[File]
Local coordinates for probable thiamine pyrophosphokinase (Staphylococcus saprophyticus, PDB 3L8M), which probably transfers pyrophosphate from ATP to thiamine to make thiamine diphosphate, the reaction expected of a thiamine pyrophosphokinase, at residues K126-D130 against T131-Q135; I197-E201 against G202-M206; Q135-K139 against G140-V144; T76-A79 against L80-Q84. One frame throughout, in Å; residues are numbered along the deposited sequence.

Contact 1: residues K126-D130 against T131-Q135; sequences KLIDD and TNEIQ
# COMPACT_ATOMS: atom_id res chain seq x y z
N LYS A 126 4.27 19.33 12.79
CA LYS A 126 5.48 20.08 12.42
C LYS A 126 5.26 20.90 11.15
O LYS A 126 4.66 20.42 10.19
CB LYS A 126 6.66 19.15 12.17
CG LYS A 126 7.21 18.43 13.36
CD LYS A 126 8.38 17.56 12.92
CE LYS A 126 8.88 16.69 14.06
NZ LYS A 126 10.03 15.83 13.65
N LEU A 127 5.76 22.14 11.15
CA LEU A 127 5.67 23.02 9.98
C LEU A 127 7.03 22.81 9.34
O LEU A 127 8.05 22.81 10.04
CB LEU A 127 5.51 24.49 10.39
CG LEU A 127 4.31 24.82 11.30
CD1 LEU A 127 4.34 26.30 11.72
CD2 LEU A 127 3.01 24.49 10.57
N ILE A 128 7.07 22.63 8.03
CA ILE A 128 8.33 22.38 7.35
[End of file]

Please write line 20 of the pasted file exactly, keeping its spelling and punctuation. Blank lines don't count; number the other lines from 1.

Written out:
CD2 LEU A 127 3.01 24.49 10.57